USA Banner

Official US Government Icon

Official websites use .gov
A .gov website belongs to an official government organization in the United States.

Secure Site Icon

Secure .gov websites use HTTPS
A lock ( ) or https:// means you’ve safely connected to the .gov website. Share sensitive information only on official, secure websites.

U.S. Department of Transportation U.S. Department of Transportation Icon United States Department of Transportation United States Department of Transportation
FHWA Highway Safety Programs

Virginia DOT | Project Prioritization

fhwasa19013.pdf (568.46 KB)



To ensure the best use of limited transportation funds when selecting projects for the State's long-range transportation plan, the Virginia Department of Transportation uses the SMART SCALE tool to help establish priorities. Transportation projects are scored on an outcome-based process that is transparent to the public and aids decision makers in making sound transportation investments.

Project Prioritization

Over a 20-year period, traffic related fatalities and serious injuries were trending downward in Virginia. However, fatalities have increased in the past several years.

Bar and line charts of fatalities and serious injuries in Virginia during 1996-2015.  The trendlines of serious injuries and fatalities indicate declining trends from 1996-2015.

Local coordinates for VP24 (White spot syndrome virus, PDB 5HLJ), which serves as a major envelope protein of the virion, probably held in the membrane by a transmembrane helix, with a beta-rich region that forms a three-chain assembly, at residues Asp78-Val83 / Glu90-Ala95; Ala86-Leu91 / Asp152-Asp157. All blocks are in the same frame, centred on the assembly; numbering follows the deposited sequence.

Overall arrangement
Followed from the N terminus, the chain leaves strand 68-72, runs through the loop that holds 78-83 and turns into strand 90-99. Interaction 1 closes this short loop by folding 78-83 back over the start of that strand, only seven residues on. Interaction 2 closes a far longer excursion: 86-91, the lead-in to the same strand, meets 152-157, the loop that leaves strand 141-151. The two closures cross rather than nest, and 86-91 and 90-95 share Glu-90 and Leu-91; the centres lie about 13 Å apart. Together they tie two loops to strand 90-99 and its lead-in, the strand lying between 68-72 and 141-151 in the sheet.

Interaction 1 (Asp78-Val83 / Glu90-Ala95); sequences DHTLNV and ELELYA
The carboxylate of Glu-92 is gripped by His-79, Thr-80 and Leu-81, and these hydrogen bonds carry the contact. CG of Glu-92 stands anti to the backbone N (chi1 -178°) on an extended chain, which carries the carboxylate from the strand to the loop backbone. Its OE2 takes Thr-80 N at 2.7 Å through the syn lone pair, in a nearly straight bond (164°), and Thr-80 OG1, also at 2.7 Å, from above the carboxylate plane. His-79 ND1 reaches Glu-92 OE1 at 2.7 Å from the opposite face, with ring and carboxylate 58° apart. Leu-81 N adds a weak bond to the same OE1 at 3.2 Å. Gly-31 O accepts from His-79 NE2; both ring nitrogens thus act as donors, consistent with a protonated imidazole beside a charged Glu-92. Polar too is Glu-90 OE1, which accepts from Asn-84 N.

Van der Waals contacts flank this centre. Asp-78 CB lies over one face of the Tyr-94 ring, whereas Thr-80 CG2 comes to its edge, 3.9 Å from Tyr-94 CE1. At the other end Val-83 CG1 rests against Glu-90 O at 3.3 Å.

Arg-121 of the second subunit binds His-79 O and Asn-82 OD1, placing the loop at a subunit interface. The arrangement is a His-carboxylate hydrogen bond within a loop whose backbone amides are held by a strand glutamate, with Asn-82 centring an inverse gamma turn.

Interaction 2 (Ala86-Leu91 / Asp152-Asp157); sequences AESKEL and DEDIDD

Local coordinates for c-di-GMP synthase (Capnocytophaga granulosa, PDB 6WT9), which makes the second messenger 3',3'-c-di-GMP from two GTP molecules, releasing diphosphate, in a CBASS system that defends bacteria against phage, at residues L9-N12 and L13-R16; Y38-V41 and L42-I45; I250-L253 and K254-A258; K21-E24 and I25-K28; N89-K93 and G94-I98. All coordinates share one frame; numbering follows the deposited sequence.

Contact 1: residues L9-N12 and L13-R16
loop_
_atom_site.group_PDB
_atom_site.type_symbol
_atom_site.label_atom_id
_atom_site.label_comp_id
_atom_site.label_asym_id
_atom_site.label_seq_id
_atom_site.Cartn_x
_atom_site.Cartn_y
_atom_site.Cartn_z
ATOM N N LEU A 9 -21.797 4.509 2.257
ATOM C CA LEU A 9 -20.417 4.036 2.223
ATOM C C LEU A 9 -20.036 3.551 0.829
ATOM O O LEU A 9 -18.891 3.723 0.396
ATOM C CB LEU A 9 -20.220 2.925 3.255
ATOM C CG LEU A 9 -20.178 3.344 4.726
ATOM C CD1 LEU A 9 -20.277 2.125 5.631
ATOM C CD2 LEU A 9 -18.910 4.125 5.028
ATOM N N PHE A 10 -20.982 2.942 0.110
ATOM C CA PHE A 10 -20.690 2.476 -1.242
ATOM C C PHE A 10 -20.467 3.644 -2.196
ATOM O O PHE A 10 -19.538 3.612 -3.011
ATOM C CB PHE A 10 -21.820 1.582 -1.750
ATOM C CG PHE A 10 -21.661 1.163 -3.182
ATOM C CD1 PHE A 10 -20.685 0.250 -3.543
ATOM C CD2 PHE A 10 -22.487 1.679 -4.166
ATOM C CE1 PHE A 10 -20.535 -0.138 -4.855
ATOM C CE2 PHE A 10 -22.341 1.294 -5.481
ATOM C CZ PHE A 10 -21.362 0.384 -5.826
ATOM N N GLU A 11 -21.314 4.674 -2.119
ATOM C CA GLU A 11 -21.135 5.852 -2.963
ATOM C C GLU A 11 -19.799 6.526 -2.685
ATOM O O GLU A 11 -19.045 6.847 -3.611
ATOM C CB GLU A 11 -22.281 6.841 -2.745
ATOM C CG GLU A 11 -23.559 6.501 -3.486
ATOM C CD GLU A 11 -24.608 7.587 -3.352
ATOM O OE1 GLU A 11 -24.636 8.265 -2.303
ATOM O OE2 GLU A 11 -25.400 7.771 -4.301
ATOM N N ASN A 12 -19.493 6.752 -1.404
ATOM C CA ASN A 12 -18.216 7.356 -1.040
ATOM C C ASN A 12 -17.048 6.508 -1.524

Fatalities and Serious Injuries in Virginia (1996-2015).


To reduce traffic-related serious injuries and fatalities and achieve its Toward Zero Deaths vision, the Virginia Department of Transportation (VDOT) has been urging all road users to “Arrive Alive” when they drive, walk, or ride.1 VDOT recognized, however, that to help Virginians achieve this, there was a need to prioritize its safety investments and focus its efforts on those programs and projects that would best meet the State's safety needs and goals.


One tool that assists in finding a way to better balance transportation needs and prioritize investments is SMART SCALE2: Funding the Right Transportation Projects in Virginia. Initiated through new legislation in Virginia in 2014, this tool offers a method of scoring planned projects included in VTrans (Virginia's long-range transportation plan). The projects are scored based on an objective, outcome-based process that is transparent to the public (by making the project scorecard public) and allows decision-makers to make sound investment decisions that are responsive to the State's needs and residents. The SMART SCALE evaluation process uses quantitative measures to assess the degree to which a project addresses a specific need relative to the requested funding. The process includes five steps that take projects from initial proposal to final programming.3 SMART SCALE also offers a dashboard that provides a brief overview of the ongoing projects.


Arrow illustration displaying SMART SCALE's five steps: eligibility/funding, project application, project screening, evaluation/scoring, and prioritization/programming.
SMART SCALE Process Steps.




Screenshot of the SMART SCALE dashboard.